This Rite consists of twelve Degrees, as follows:
1, 2, 3. Knight of the Black Eagle or Rose Croix of Heredom, divided into three parts;
4. Knight of the Phenix;
5. Knight of the Sun;
6. Knight of the Rainbow;
7. True Mason;
8. Knight of the Argonaut;
9. Knight of the Golden Fleece;
10. Perfectly Initiated Grand Inspector;
11. Grand Scottish Inspector;
12. Sublime Master of the Luminous Ring.
The three Degrees of Ancient Craft Masonry form the necessary basis of this system, although they do not constitute a part of the Rite. In its formation it expressly renounced the power to constitute Symbolic Lodges, but reserved the faculty of affiliating regularly constituted Lodges into its high Degrees. Thory (Foundation of the Grand Orient, page 162) seems desirous of tracing the origin of the Rite to the Rosicrucians of the fourteenth century. But the reasons which he assigns for this belief are by no means satisfactory.
The truth is, that the Rite was founded in 1775, in the celebrated Lodge of the Social Contract, in French, Contrat Social, and that its principal founder was M. Boileau, a physician of Paris, who had been a disciple of Pernetti, the originator of the Hermetic Rite at Avignon, whose Hermetic principles he introduced into the Philosophic Scottish Rite. Some notion may be formed of the nature of the system which was taught in this Rite, from the name of the Degree which is at its summit. The Luminous Ring is a Pythagorean Degree. In 1780, an Academy of the Sublime Masters of the Luminous Ring was established in France, in which the doctrine was taught that Freemasonry was originally founded by Pythagoras, and in which the most important portion of the lectures was engaged in an explanation of the peculiar dogmas of the Sage of Samos.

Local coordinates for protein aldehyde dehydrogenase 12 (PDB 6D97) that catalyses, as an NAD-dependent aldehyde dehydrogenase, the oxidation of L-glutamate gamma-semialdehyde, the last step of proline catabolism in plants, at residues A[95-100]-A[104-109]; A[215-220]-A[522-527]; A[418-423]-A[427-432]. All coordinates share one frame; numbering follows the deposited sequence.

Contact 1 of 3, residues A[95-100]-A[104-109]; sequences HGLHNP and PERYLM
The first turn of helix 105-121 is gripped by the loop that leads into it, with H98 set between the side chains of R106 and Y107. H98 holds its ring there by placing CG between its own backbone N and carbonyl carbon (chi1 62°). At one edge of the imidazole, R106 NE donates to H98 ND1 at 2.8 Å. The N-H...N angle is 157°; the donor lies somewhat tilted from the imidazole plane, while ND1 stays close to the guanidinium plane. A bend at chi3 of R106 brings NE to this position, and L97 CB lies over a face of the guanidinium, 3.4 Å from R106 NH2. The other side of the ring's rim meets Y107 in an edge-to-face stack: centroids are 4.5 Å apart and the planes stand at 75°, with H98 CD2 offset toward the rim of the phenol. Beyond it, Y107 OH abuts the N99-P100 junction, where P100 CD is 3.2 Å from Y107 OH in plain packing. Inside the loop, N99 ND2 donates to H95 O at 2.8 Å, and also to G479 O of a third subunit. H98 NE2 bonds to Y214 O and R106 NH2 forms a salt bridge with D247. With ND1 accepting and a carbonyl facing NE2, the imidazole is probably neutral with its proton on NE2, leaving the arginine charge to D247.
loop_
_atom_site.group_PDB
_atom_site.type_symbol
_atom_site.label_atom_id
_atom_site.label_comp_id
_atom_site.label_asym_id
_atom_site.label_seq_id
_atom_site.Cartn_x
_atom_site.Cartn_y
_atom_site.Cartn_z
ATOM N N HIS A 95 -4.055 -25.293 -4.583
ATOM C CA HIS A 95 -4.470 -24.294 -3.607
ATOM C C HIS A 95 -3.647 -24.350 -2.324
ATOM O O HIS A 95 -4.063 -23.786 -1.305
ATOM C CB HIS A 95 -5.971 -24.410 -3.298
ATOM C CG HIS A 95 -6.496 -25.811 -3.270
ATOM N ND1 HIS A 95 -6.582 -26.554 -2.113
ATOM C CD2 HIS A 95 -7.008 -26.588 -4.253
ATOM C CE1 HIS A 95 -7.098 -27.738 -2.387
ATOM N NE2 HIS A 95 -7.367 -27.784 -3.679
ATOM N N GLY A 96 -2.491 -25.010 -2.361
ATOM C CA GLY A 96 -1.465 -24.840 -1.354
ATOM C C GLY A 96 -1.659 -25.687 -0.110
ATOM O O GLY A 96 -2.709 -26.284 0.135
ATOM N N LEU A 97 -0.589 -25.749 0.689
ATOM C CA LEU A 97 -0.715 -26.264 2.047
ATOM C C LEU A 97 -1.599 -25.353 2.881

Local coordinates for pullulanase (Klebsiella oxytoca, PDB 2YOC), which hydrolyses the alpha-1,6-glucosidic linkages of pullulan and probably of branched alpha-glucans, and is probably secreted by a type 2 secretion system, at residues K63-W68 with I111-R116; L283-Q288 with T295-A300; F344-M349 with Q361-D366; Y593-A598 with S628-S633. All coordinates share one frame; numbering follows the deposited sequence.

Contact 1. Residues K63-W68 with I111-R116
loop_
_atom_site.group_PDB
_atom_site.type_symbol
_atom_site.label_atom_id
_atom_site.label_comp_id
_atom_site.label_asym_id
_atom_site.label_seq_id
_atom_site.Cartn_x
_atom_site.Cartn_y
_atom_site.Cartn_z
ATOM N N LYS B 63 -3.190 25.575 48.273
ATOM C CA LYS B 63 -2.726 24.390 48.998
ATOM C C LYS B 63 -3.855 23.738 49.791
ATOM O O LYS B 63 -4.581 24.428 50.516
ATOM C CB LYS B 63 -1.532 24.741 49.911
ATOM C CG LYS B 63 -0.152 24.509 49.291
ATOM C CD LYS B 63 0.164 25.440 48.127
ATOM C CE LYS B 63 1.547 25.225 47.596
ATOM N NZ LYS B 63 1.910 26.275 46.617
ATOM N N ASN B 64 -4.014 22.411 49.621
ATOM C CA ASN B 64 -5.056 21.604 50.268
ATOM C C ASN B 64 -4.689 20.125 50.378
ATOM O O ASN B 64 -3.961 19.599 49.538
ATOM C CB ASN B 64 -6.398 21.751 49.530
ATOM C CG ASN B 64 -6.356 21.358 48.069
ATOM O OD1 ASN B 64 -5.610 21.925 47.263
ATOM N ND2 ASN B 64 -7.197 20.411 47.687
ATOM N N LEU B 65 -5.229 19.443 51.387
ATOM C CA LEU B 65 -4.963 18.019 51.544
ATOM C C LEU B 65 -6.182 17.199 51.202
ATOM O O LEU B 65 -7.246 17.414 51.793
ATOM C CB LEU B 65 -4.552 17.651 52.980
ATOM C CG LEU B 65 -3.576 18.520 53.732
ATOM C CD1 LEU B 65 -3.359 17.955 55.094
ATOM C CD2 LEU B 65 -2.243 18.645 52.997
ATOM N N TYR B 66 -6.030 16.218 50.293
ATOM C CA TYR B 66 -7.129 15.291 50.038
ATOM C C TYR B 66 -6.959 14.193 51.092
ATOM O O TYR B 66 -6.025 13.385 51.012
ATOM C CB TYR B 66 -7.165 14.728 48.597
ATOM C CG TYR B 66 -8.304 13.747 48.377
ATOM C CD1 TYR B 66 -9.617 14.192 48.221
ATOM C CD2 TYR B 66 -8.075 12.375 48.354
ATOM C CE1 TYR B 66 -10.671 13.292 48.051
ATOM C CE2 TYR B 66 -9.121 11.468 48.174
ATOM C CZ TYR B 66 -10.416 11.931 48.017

The chief seat of the Rite had always been in the Lodge of Social Contract until 1792, when, in common with all the other Masonic Bodies of France, it suspended its labors. It was resuscitated at the termination of the Revolution, and in 1805 the Lodge of the Social Contract, and that of Saint Alexander of Scotland, assumed the title of the Mother Lodge of the Philosophic Scottish Rite in France. This body was eminently literary in its character, and in 1811 and 1812 possessed a mass of valuable archives, among which were a number of old charters, manuscript rituals, and Masonic works of great interest, in all languages.